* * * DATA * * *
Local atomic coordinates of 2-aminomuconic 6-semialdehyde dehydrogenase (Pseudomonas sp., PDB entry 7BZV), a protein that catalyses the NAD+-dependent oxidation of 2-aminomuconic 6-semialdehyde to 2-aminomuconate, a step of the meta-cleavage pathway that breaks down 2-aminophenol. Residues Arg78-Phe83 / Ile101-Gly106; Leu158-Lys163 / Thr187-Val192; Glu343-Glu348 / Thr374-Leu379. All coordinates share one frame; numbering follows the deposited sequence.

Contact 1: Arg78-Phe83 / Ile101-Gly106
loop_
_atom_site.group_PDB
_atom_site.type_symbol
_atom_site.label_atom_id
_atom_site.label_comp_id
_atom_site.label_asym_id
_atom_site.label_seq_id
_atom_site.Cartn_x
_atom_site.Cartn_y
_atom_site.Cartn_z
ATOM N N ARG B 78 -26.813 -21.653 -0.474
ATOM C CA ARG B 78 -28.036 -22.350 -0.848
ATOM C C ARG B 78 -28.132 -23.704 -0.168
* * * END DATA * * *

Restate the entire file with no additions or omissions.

Local atomic coordinates of 2-aminomuconic 6-semialdehyde dehydrogenase (Pseudomonas sp., PDB entry 7BZV), a protein that catalyses the NAD+-dependent oxidation of 2-aminomuconic 6-semialdehyde to 2-aminomuconate, a step of the meta-cleavage pathway that breaks down 2-aminophenol. Residues Arg78-Phe83 / Ile101-Gly106; Leu158-Lys163 / Thr187-Val192; Glu343-Glu348 / Thr374-Leu379. All coordinates share one frame; numbering follows the deposited sequence.

Contact 1: Arg78-Phe83 / Ile101-Gly106
loop_
_atom_site.group_PDB
_atom_site.type_symbol
_atom_site.label_atom_id
_atom_site.label_comp_id
_atom_site.label_asym_id
_atom_site.label_seq_id
_atom_site.Cartn_x
_atom_site.Cartn_y
_atom_site.Cartn_z
ATOM N N ARG B 78 -26.813 -21.653 -0.474
ATOM C CA ARG B 78 -28.036 -22.350 -0.848
ATOM C C ARG B 78 -28.132 -23.704 -0.168